If you need some help refining your goals, I’d love to work with you 1-on-1. Let’s chat or you can schedule a session here.

Make Your Hips Say Hallelujah

Do your hips need some love and attention? Do you need to improve your hip mobility? Try out my weekly class, Hips Hallelujah.

(You’ll need a peanut, two yoga blocks, a stretching strap, and a foam roller for this class.)

This class is for students with both mobility limitations and hypermobility in the hips. After a warm up of myofacial techniques, nerve glides, and the Gyrokinesis® method, Hips Hallelujah focuses on strength and isometrics in end-range positions. The class is designed to improve an aerial and/or handbalancing practice but is helpful for anyone looking to improve their hip mobility and stability.

Sign up for a live Hips Hallelujah class.

Want to take your training up a level? I’m looking for a group of driven aerialists, pole artists, dancers, and other artistic athletes who want to spend the next 3 months—even under challenging circumstances—hitting their mobility, strength, and technical goals. Doors to The Conclave are currently closed but again open in September. I’d love to help you slay your quarantraining.

Mobility Tip: Cat Scratchers

Here’s one of my favorite exercises to improve active shoulder flexion while in end-range thoracic extension. Cat Scratchers are great for Mexican handstands!

You can use a band, strap, or block between your elbows to encourage engagement through your arms.

1️⃣ Face the wall seated on your heels with your knees touching it. (If this exercise feels easy, just move your knees progressively away from the wall.

2️⃣ Bring your hands and rest them on the wall, palms facing each other, elbows straight.

3️⃣ Elevate your shoulders and externally rotate, wrapping your scapula around your armpits (like in a handstand).

4️⃣ Press your hands into the wall and start to slide them overhead. Look between your hands and lift your sternum while drawing your sits bones back in opposition. Stop when your sternum rests on the wall. (If you cannot reach the wall, lift your butt off of your heels just enough so you can without changing the position of your pelvis.)

5️⃣ Continue to wrap around the armpits and lift your arms off of the wall for 5-10 pulses. (If you cannot lift off of the wall, lift your butt off of your heels just enough so you can without changing the position of your pelvis.)

6️⃣ (Slide back down the wall if you have slid up.) Curl the pelvis and ripple to the spine to return to your start position.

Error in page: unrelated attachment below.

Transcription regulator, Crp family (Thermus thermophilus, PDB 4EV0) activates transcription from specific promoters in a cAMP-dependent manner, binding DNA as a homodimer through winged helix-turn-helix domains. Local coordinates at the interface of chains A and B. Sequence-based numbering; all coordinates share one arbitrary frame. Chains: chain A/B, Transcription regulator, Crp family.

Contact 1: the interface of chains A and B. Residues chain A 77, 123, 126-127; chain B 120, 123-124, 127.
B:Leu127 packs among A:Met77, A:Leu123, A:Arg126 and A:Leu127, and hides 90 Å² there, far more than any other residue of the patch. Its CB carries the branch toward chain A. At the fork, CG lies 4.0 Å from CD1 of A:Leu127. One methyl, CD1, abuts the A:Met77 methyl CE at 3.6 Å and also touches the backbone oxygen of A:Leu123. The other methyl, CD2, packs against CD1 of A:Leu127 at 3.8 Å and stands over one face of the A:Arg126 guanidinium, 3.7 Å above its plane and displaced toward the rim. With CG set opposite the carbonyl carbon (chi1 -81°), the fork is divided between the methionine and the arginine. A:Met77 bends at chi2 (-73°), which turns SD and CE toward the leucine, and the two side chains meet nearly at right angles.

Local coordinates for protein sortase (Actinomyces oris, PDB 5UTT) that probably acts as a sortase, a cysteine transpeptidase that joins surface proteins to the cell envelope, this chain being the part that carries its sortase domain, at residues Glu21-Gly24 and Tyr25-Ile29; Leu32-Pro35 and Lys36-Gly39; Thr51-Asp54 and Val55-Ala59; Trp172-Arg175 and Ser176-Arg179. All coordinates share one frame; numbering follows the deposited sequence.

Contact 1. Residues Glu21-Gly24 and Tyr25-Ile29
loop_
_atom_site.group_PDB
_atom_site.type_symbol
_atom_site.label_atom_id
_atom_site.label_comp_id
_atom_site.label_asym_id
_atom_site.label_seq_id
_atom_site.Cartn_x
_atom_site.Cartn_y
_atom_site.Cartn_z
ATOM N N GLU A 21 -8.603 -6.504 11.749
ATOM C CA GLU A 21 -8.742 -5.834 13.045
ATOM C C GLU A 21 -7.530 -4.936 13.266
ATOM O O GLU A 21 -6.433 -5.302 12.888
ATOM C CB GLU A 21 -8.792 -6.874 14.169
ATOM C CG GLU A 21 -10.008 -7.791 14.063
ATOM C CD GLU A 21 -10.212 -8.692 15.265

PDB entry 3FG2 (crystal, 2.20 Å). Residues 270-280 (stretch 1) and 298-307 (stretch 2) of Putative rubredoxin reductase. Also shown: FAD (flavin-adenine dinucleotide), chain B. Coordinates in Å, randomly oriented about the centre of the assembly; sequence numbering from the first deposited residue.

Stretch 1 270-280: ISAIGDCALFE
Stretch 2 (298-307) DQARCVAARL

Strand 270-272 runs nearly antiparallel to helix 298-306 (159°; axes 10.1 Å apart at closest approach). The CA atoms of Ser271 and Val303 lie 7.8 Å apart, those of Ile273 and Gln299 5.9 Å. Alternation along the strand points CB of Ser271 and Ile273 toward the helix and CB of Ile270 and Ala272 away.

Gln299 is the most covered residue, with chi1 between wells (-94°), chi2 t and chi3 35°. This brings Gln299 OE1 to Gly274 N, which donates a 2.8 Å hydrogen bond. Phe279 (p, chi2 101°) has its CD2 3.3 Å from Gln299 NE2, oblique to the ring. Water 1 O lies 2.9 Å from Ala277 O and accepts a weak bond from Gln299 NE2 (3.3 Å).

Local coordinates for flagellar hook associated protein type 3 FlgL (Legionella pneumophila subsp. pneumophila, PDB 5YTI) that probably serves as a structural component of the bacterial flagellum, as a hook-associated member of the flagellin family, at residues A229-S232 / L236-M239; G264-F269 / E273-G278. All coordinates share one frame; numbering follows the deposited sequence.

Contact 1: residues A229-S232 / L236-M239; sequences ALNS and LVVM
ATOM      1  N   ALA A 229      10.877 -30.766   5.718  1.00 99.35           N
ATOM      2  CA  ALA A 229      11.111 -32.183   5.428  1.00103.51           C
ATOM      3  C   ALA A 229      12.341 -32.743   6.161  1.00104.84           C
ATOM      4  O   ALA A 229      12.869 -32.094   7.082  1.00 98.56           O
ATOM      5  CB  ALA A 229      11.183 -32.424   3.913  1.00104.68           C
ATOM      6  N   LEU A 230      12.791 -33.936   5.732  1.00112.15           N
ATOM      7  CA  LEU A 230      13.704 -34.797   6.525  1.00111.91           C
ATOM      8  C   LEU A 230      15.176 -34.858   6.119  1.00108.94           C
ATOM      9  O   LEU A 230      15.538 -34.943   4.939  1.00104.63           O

Let me know how it goes. If you would like to try out my weekly mobility classes, I would love to have you.

Mobility Tip: Stabilize the Hips with Supermans and Airplanes

I have gotten a lot of questions lately about pinching at the front of the hip and other hip stability issues. The Hip Superman & Airplane is a great exercise for improving the strength of the gluteus medius, minimus, and deep external rotators as well as the proprioceptive components of the hip.

More strength from these muscles will help prevent the head of the femur from slipping forward in the socket and causing discomfort in positions like the squat. (But if you’re experiencing pain, see a physio!)

1️⃣ Start in the standing T “Superman” position on a soft stance leg, hips facing the ground. Be sure you can hold this position for 10 seconds before progressing to the airplanes.

2️⃣ Bring your arms out to the side. Rotate your hips toward your stance leg, back to your start position, and away from your stance leg for 3-5 reps, building up to 10 reps.

3️⃣ If this gets easy, add light resistance to the stance leg. If you have knee valgus (knees fold in), switch the direction of this load to encourage more work from your outer hip (abductors).

This is a great accessory exercise. Slip it into your warmup, between sets when lifting, or while waiting for your cat, I mean clothes, to dry.

Let me know how it goes!

Mobility Tip: Don’t Dump Into Your Low Back

Whether it’s splits or backbending, you want to avoid dumping into your low back. This means not placing all of your bend into a couple of vertebrae.

If you want to improve your front split, focus on back hip extension while minimizing lumbar extension. Control your pelvis so that it doesn’t tip forward into too much anterior tilt and control your ribs so they don’t lift and flare out too much.

A great place to practice this principle is in the lunged deadlift.

1️⃣ Prop the back leg on an object at about knee height when standing. (If this is too much of a stretch, lower the leg height.) Come into a lunge with your knee over your ankle and your body at the same level as your back leg. Your front foot can be slightly turned out for stability.

2️⃣ Bring your arms behind you, resting your stomach on your front thigh. Slightly close your ribs.

3️⃣ Press into your front foot as you lengthen through your back leg. Try to keep the back leg internally rotated.